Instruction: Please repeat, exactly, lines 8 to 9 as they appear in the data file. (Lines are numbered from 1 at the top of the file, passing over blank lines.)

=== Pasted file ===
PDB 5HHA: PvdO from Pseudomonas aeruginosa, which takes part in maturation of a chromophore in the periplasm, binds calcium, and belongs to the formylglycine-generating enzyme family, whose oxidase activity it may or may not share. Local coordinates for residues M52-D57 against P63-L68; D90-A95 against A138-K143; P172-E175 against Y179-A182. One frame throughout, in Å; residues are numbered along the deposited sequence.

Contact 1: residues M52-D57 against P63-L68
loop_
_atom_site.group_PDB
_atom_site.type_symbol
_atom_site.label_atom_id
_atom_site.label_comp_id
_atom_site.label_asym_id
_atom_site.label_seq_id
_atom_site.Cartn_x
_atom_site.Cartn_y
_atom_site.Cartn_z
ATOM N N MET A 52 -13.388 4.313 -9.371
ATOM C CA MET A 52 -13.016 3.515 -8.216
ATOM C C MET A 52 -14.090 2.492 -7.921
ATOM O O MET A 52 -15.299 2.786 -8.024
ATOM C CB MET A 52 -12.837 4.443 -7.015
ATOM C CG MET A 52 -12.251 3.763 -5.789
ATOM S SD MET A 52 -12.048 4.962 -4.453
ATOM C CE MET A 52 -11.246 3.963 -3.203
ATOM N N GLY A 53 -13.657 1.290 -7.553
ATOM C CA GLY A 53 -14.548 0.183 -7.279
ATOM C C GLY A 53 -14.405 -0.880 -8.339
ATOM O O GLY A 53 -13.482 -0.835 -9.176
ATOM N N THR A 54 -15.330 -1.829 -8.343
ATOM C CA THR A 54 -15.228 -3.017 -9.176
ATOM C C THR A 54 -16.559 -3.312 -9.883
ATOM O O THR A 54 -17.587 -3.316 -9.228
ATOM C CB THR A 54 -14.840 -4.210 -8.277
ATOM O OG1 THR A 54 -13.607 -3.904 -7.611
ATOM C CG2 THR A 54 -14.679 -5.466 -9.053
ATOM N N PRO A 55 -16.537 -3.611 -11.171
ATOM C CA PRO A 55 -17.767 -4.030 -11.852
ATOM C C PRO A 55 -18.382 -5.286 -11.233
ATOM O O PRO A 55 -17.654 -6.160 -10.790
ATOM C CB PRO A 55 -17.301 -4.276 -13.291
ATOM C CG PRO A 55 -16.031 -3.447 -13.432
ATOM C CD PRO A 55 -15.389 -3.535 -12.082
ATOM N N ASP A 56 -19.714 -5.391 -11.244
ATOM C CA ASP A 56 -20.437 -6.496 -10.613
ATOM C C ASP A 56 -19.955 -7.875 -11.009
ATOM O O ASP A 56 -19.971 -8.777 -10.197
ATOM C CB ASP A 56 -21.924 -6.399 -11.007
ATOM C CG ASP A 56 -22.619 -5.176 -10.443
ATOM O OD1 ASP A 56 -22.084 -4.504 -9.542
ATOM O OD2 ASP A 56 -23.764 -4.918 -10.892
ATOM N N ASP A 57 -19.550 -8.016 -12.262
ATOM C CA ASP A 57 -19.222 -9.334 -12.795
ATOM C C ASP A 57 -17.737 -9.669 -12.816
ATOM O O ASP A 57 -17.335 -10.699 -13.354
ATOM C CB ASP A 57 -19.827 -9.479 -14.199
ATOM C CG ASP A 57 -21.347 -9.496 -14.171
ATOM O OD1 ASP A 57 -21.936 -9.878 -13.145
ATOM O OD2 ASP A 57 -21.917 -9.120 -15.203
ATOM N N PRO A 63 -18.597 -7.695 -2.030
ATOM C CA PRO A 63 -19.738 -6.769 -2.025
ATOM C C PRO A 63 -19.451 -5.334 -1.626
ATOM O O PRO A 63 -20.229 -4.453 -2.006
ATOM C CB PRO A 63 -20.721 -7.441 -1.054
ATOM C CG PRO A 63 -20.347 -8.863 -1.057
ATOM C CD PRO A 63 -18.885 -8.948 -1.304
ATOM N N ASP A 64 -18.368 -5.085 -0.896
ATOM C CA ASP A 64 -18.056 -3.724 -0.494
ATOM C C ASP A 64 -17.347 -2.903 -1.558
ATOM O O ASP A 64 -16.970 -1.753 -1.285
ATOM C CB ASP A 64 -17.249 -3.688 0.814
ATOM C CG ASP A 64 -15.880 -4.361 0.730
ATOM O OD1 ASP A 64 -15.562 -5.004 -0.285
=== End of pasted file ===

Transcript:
_atom_site.label_asym_id
_atom_site.label_seq_id